September 24, 2012

Increasingly User-Friendly Technology

This text was initially published by Profweb under a CC BY-NC-ND 4.0 International licence, before Eductive was launched.

The year 2012-2013 seems to have started tossed by the headwinds of technical change. Indeed, educational institutions and academics have had a difficult time forecasting the most relevant technological applications for teaching and learning. Many would be hard pressed to confidently choose future computer tools appropriate for their users. As for the issue prioritizing the benefits and limitations of the laptop over the desktop, it seems that tablets have shaken established perceptions and viewpoints.


Ever changing technologies… a handful of choices for the users.

As if to underscore this trend, at semester’s start there were institutions offering innovative incentive schemes to provide tablets to new cohorts of students and financial support to teachers in order to systematically develop a critical number of these devices within the academic environment. Naturally, there were many questions about data management and archiving, sharing and converting formats within learning environments and administration platforms, as well as the need to acquire and use micro applications (apps) in connection with current educational activities. Still to come are the ‘hot’ topics such as the balance between the features offered in apps and their usefulness within the context of pedagogical objectives!

How does one then address this irreversible process which now places the learner in a situation of choice and autonomy in relation to a technology which is increasingly mobile, convenient, accessible and able to support innovative and effective teaching practices?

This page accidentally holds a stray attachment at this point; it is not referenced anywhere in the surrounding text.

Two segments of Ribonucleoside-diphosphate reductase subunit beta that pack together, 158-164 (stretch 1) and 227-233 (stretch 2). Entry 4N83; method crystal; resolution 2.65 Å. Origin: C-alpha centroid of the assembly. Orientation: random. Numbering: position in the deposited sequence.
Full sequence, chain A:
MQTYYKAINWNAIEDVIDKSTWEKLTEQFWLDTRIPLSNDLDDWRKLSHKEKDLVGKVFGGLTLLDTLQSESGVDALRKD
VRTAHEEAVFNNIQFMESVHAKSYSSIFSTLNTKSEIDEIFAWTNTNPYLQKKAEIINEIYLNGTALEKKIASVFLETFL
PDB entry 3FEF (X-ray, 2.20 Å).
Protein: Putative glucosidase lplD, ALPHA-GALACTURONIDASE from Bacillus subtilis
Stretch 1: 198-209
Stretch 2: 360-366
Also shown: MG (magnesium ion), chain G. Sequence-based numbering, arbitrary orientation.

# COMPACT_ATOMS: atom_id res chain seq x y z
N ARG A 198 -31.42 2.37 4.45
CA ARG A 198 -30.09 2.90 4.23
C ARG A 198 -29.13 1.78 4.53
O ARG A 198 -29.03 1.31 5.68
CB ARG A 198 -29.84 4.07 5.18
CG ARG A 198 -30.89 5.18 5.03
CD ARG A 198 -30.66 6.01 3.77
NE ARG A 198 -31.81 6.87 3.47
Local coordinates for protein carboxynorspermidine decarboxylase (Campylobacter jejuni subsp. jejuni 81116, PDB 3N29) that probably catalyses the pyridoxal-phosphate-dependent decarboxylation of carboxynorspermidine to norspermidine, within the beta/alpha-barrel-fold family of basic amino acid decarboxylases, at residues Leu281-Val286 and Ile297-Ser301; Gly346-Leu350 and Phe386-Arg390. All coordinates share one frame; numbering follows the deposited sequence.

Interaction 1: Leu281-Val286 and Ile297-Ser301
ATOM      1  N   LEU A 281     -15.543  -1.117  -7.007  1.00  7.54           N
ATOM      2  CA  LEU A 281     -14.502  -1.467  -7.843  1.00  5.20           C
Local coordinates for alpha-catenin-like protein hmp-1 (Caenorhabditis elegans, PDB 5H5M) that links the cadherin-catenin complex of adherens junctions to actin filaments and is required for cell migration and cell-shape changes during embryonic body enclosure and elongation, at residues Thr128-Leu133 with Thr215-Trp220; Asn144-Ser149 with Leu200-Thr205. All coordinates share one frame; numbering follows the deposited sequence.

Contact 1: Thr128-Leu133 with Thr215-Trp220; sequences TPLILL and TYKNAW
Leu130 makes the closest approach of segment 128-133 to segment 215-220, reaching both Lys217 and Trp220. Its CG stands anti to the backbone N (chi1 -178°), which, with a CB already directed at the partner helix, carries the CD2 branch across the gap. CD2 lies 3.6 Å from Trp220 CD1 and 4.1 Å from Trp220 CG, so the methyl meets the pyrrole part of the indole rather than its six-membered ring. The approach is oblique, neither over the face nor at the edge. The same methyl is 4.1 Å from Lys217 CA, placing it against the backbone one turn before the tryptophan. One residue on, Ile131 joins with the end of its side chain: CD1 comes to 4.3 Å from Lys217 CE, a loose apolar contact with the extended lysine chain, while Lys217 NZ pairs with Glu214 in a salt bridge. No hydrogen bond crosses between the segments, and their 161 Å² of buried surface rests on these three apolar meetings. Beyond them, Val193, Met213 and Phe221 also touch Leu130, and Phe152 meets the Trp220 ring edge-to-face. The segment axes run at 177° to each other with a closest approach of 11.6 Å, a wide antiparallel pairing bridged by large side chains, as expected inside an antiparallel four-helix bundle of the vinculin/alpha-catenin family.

Should we accept the principle that “the user will always have the last word” and that at the end of the race, overwhelmed by incessant changing technological trends, the teaching staff of schools will not have no other choice but to follow the trend? In effect, such rapid development of technological tools makes it increasingly difficult to imagine that educational institutions can remain fully in control of investment in hardware or appropriate software.

Taking this new reality into account, APOP has launched enriched technological and user support. Indeed, we believe that given the socio-educational changes already in progress, academics should have access to the most optimal educational development activities possible.


Ever changing technologies… a handful of choices for the users.

In order to meet this need, APOP’s activity lineup for the 2012-2013 academic year will include a wide variety of subjects focusing on educational technology. Some new content objects and themes perform essential functions and are known quantities, following universal values and applications in current practice, while others present a more individual character. For instance, by the means of APOP’s Call for Proposals, education stakeholders can submit their own local projects that aim to deal with the potential and scope of features of office suites (word processing, spreadsheet, dynamic presentation, communication, concept mapping) and their potential for transfer and adaptation within the current technological environment (PC, Mac, software and computing environments, etc.).

Associated themes and their corollaries such as mobile learning, the flipped classroom, the hybrid class, active learning, teaching in synchronous mode and online evaluation will be analyzed in relation to their level of feasibility and efficiency on these new resources.

In addition, recurring concerns such as the contribution of communities of learning and social networks, recognition of intellectual property and the ethical treatment of virtual data (Bill C-11) will also be targeted.

Faced with so much excitement and technological innovation and the resulting emerging resources, everyone in the academic community is more than ever encouraged to share research results and experimentation with creative pedagogical and technological solutions for use in postsecondary education.

Have you been a part of this new stage of the educational technology revolution?

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